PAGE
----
On April 3, 1968, the Rev. Martin Luther King Jr. delivered what has been called his most profoundly prophetic speech: “I’ve Been to the Mountaintop.” Just 32 hours later, he was dead — felled by an assassin’s bullet in Memphis, Tennessee.
But had it not been for a last-minute push from a trusted aide and an anticipatory crowd already gathered to hear the civil rights leader speak at a historic Memphis church, the public address that would become King’s last might not have happened.
ASU Now spoke with author and Arizona State University Professor Keith MillerKeith Miller is a professor in the Department of English in the College of Liberal Arts and Sciences and the interim director of the Center for the Study of Race and Democracy in the College of Integrative Sciences and Arts at Arizona State University. Miller is a recognized scholar on the rhetoric and songs of the U.S. civil rights movement and has written books and essays on the speeches of Martin Luther King Jr., Jackie Robinson, Frederick Douglass and Fannie Lou Hamer, among others., who revisits the stormy staging for King’s final speech and shares how a little-known architect may have played a key role in what Miller believes to be a defining but largely overlooked address.
Question: “I’ve Been to the Mountaintop” is highly regarded as one of Martin Luther King Jr.’s more memorable orations. How would you rank this speech among his other speeches?
Answer: I personally consider “I’ve Been to the Mountaintop” to be King’s greatest speech. His most famous speech, “I Have a Dream,” lasted only 18 minutes while “I’ve Been to the Mountaintop” lasted about an hour. Later in his life, many of King’s speeches reflected deeper and more sophisticated thinking on his part, simply because he kept growing and maturing. He gave the speech to support striking African-American garbage workers in Memphis, who were not paid a living wage. So, the “Mountaintop” speech attacked both poverty and racism, which he viewed as intertwined phenomena. “I Have a Dream” doesn’t really do that, or at least not very much.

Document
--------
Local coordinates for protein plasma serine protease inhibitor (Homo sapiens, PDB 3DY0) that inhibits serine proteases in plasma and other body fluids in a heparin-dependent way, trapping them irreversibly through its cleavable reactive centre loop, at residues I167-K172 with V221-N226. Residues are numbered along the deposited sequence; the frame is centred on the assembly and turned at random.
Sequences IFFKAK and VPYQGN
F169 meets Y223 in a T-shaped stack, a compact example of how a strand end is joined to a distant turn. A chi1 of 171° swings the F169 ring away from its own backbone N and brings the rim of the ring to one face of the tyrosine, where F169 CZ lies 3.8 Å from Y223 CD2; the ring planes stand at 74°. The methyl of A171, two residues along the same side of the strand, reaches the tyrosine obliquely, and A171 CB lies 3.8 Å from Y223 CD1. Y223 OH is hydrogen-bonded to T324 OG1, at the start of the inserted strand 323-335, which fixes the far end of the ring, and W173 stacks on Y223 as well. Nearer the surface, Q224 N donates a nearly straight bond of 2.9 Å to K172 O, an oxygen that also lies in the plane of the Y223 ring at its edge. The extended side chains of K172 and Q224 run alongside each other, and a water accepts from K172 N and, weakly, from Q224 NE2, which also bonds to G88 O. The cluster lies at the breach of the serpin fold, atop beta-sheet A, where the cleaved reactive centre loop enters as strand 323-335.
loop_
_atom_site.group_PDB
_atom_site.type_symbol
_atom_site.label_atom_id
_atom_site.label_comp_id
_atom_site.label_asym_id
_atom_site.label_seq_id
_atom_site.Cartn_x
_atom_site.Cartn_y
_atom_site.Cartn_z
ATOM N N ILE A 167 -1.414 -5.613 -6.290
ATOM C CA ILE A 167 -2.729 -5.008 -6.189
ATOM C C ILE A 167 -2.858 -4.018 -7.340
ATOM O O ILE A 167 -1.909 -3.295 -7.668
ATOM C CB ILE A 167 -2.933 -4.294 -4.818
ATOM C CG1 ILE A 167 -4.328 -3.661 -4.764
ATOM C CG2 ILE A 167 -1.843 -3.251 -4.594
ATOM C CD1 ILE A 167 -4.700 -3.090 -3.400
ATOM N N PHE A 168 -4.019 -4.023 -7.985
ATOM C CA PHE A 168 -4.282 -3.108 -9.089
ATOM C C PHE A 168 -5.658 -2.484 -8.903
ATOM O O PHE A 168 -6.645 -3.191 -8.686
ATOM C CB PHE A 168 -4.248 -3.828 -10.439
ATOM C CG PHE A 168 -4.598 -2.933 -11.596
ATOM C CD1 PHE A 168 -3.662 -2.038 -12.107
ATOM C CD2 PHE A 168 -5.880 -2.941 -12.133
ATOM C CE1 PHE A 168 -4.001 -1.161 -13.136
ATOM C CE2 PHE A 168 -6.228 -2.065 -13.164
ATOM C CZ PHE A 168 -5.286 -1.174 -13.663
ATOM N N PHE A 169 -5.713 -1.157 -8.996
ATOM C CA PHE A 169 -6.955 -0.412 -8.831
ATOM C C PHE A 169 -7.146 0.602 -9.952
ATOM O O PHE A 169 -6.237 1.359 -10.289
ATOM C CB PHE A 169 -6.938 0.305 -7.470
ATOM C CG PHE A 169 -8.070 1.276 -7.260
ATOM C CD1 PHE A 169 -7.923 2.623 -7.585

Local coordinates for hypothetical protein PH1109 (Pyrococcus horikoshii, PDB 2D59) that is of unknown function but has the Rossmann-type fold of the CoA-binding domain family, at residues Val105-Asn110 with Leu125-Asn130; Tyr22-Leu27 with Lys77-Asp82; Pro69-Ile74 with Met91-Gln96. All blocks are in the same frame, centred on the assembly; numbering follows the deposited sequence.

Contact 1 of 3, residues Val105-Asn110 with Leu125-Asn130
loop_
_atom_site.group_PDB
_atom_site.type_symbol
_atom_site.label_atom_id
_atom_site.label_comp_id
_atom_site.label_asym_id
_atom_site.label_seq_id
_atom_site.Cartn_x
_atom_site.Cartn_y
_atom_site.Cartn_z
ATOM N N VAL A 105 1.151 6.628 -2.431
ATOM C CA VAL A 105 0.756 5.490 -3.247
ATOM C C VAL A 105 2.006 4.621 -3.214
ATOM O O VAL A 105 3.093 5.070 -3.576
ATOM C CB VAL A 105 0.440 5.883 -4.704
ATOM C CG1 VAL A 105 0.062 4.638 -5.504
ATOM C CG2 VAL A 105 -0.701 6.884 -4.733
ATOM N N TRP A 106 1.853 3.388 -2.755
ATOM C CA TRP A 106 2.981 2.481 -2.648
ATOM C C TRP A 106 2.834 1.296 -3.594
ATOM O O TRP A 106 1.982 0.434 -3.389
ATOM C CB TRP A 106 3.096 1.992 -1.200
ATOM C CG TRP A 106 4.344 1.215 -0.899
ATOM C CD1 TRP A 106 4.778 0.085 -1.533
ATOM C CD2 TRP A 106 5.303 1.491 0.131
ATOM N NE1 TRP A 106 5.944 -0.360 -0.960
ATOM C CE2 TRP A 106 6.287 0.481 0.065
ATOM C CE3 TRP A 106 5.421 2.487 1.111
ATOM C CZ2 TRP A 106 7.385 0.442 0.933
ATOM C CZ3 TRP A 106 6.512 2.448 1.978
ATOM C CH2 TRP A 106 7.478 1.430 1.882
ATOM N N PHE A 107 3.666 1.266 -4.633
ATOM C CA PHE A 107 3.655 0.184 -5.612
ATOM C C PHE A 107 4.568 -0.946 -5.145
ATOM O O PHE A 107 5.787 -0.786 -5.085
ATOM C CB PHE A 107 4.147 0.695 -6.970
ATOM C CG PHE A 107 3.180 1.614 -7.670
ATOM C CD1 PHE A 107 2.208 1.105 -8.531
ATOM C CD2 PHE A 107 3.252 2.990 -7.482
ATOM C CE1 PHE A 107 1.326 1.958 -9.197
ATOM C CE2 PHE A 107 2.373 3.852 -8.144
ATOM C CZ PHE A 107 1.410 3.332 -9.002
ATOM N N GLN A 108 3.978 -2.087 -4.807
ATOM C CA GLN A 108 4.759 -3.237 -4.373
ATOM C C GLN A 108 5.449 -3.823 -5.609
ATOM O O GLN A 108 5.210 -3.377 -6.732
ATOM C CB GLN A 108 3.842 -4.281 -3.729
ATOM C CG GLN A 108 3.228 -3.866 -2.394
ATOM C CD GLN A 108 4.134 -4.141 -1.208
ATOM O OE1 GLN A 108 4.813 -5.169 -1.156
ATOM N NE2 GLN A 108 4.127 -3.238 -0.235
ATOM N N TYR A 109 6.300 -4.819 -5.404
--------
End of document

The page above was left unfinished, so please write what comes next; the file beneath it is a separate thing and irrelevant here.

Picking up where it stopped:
Q: It has been documented that King almost passed on delivering his “I’ve Been to the Mountaintop” speech. What circumstances and cultural climate might have dissuaded King from speaking to the crowd gathered to see him that night? What prompted him to go forward with it?
A: King wanted to stay in his motel room that night, dispatching his chief lieutenant, Ralph Abernathy, to talk in his place. He sent Abernathy because he was exhausted and because a huge thunderstorm (complete with a tornado not too far from Memphis) arrived that night, making him doubt that many people would appear. But Abernathy arrived to find 3,000 exuberant people at the Mason Temple, so he called King and persuaded him to speak.
For King’s appearance at the church, I credit the almost totally unknown architect who completed the Mason Temple in 1945. His last name is Taylor, but his full name is not really known. Research suggests Keith Miller is the author of the books “Martin Luther King’s Biblical Epic: His Final, Great Speech” (the only book on King’s last speech) and “Voice of Deliverance: The Language of Martin Luther King Jr. and its Sources.” he was credited as W.H. Taylor or sometimes just H. Taylor. He was apparently African-American and an elder in the church, but no one knows what other buildings he built nor how he possibly learned architecture and became certified as an architect in the segregated South at the time that he worked.
Without the architect, the only other available indoor venues would have seated around 300 people at most. In that event, King would never have left the room at the Lorraine MotelMartin Luther King Jr. was fatally shot while standing on the balcony of the Lorraine Motel on April 4, 1968 — one day after delivering the "I've Been to the Mountaintop" speech. at which he was staying and never have given a speech that night.